If you're to take Lovie Smith at his word -- and after all, why wouldn't you? -- there are no excuses remaining for the Bears head coach, and this should be the year the Bears win the Super Bowl.
Smith has a single playoff win since 2006, a victory over a sub-.500 Seattle team, and his claim to fame is the Super Bowl appearance six years ago when the Bears were fortunate to survive against the Seahawks before easily handling New Orleans in the NFC title game.
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Since then, his teams have always given him reasons for the Bears' failures.
No longer can he say he doesn't have a quarterback, an excuse his supporters have tossed out often and effectively.
He finally has a No. 1 receiver to go along with a top-flight running back and an offensive coordinator who is both sane and flexible.
Defensively, the Bears have a pass rush good enough to get them to the championship game, a strong linebacking corps, and with Tim Jennings taking his game to a high level -- perhaps the key to this year's defense -- Charles Tillman is able to focus on what he does best, which is take chances and locate the football.
As for the eternal question at safety, it's unclear that it's been answered, but this season it's been less an issue than the last few, and with so many players in front of them playing well, they've been free to search for the football.
Of course, there is always the question of the offensive line. It's been less than a disaster the last few games, mostly because Cutler is getting rid of the football quickly or running to daylight, and in part because Mike Tice is trying to take their deficiencies out of the equation with smart play calls.
Now, Smith will tell you that the offensive line is just fine. You would like to believe him, but he said the same thing last year and the year before that, when it was far from the truth.
And Smith is the same coach who insisted, "Rex is our quarterback," Devin Hester is a No. 1 receiver, Cedric Benson will be a superstar, Kellen Davis can be a superhero and the most important thing in life is beating the Packers.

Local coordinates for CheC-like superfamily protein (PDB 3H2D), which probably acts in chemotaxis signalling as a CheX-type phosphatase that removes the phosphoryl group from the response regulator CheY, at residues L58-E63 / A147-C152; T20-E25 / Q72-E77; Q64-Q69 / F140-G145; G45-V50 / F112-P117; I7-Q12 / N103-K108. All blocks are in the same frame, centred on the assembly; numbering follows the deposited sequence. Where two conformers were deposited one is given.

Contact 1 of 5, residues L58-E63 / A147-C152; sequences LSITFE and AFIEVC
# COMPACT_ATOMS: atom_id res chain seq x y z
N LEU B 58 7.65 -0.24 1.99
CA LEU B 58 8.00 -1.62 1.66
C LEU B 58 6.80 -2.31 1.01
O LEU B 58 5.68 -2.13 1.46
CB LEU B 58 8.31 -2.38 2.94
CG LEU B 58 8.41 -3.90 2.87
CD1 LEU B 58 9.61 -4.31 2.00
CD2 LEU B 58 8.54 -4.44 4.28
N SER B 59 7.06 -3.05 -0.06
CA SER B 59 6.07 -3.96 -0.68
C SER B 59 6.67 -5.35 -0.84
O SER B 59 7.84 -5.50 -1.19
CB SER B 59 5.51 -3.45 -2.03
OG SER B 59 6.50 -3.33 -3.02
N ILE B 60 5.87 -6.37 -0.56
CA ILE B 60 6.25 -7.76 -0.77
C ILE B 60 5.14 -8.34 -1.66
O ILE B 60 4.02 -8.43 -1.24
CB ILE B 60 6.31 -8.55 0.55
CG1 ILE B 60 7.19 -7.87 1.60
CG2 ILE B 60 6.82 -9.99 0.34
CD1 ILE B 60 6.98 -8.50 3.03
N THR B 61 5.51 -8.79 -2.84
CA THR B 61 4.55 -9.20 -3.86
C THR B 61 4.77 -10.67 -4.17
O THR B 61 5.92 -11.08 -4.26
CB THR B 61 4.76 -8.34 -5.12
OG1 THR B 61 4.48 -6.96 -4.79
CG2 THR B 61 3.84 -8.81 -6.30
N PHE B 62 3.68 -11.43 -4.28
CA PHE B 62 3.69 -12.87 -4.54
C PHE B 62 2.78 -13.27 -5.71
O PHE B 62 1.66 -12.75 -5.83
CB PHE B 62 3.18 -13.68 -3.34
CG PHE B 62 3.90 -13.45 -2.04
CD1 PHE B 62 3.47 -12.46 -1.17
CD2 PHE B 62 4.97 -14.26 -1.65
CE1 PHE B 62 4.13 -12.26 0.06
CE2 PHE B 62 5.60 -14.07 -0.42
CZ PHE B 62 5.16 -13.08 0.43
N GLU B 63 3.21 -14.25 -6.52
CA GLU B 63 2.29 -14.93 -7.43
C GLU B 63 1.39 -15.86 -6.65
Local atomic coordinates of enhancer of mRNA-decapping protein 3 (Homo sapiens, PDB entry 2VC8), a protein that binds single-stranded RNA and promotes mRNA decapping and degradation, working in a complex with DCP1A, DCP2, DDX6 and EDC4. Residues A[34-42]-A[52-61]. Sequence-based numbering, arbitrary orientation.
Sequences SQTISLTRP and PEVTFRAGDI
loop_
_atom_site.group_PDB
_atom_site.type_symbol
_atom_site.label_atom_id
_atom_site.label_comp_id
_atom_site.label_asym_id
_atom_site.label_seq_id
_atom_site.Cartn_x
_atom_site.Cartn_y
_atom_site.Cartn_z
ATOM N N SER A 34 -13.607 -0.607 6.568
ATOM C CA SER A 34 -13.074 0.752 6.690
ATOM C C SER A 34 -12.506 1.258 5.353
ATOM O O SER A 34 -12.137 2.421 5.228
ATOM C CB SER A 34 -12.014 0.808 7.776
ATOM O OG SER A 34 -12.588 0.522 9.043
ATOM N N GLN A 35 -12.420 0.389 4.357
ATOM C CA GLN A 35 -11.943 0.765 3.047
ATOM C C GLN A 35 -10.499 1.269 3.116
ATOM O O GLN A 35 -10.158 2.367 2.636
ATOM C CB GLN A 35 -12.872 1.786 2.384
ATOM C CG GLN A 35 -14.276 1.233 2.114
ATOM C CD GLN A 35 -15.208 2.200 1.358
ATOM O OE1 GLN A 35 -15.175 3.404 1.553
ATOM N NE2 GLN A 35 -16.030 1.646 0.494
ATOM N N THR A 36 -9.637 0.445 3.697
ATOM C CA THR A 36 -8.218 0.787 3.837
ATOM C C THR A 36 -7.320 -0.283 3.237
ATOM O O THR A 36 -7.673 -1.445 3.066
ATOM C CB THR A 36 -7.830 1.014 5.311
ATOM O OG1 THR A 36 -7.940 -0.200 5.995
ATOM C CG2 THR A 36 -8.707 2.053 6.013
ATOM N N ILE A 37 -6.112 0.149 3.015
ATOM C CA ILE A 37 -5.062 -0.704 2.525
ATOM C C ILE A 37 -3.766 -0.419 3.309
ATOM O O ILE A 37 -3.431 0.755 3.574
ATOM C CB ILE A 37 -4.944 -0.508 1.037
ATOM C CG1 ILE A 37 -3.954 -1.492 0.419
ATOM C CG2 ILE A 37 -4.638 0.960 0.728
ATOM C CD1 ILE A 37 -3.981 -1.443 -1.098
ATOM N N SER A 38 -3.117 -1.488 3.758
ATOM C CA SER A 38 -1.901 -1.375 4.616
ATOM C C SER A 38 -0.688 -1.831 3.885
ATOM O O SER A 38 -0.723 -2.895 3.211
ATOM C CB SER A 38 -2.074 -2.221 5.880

In any case, Smith is correct when he says his team is as good as any in football. Their offense is good enough to help the defense, which is the best around, so the excuses for not winning have largely been removed.
With smart coaching the Bears should get to the big game and win it this year, something Smith has yet to accomplish.
In that regard he has a lot of company among current NFL head coaches, but before the Bears rush into yet another contract extension, does Smith need to prove he can consistently make the playoffs and win postseason games?
You would think so, but what matters is only what George McCaskey thinks and to what degree he can convince Virginia.
We had heard last year that George McCaskey was a different McCaskey and that he would not sit still for underachieving Bears teams.
That turned out to be the case when he dumped GM Jerry Angelo, hired Phil Emery and decided to wait another year at least on Smith.
It would seem an almost certainty at this point that Smith will get another contract, but what if the Bears go into the playoffs as the No. 1 seed and don't win it all, or fail to reach New Orleans?
There is no denying that Smith gets his teams ready to play, and there is no doubting the players' love for their coach. These are not small items and should play a huge role in a huge decision.
Furthermore, he's letting his coaches coach, and they're coaching up a storm, another reason Smith deserves a lot of credit.
But winning must also be factored in, and on many teams it would be the ultimate and deciding issue.
If Smith can do that, if he can give Chicago its first Super Bowl in 27 years, he would certainly deserve whatever he can get.
•Hear Barry Rozner on WSCR 670-AM and follow him @BarryRozner on Twitter.